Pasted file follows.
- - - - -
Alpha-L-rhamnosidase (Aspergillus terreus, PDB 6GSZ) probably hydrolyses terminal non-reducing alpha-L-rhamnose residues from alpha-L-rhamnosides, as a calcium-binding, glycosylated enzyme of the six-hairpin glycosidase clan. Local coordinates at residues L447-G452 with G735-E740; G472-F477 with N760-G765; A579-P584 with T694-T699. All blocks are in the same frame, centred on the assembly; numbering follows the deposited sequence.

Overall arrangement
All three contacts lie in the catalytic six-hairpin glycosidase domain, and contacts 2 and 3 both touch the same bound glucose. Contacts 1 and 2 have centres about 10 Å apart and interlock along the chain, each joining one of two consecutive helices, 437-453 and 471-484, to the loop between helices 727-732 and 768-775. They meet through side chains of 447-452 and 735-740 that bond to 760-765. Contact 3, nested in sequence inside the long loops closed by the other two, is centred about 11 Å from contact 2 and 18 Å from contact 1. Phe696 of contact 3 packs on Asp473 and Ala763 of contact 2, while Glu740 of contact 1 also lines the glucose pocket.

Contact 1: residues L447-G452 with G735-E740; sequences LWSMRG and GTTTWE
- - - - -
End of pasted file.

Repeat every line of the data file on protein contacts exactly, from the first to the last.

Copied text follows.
Alpha-L-rhamnosidase (Aspergillus terreus, PDB 6GSZ) probably hydrolyses terminal non-reducing alpha-L-rhamnose residues from alpha-L-rhamnosides, as a calcium-binding, glycosylated enzyme of the six-hairpin glycosidase clan. Local coordinates at residues L447-G452 with G735-E740; G472-F477 with N760-G765; A579-P584 with T694-T699. All blocks are in the same frame, centred on the assembly; numbering follows the deposited sequence.

Overall arrangement
All three contacts lie in the catalytic six-hairpin glycosidase domain, and contacts 2 and 3 both touch the same bound glucose. Contacts 1 and 2 have centres about 10 Å apart and interlock along the chain, each joining one of two consecutive helices, 437-453 and 471-484, to the loop between helices 727-732 and 768-775. They meet through side chains of 447-452 and 735-740 that bond to 760-765. Contact 3, nested in sequence inside the long loops closed by the other two, is centred about 11 Å from contact 2 and 18 Å from contact 1. Phe696 of contact 3 packs on Asp473 and Ala763 of contact 2, while Glu740 of contact 1 also lines the glucose pocket.

Contact 1: residues L447-G452 with G735-E740; sequences LWSMRG and GTTTWE